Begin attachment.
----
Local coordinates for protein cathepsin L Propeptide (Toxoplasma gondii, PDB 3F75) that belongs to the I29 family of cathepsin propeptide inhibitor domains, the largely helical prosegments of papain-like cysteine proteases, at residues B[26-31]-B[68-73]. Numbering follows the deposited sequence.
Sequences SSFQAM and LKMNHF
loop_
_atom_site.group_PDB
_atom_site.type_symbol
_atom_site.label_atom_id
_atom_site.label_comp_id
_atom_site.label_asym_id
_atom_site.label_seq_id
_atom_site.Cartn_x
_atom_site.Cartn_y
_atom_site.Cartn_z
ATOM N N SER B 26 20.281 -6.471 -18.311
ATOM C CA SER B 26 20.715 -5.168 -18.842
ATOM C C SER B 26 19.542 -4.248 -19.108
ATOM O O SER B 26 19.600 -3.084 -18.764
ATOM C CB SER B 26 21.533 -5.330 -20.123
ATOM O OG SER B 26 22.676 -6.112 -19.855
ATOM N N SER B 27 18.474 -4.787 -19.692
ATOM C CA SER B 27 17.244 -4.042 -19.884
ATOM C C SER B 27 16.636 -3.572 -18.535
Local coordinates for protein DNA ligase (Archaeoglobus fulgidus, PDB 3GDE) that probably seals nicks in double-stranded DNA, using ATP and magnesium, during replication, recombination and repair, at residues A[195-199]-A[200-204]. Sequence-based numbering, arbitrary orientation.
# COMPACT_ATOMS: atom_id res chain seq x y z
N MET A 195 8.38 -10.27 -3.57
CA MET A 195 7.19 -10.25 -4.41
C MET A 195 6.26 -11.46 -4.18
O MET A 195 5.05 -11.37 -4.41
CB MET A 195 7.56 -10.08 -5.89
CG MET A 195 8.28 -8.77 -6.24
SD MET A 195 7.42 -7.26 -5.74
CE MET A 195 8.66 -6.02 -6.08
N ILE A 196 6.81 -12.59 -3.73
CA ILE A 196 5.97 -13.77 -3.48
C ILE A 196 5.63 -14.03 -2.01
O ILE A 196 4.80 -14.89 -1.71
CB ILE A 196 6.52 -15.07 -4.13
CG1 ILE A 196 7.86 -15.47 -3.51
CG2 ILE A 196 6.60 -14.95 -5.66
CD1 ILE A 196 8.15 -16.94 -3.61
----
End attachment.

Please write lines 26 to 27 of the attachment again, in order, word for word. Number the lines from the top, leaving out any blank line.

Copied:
C MET A 195 6.26 -11.46 -4.18
O MET A 195 5.05 -11.37 -4.41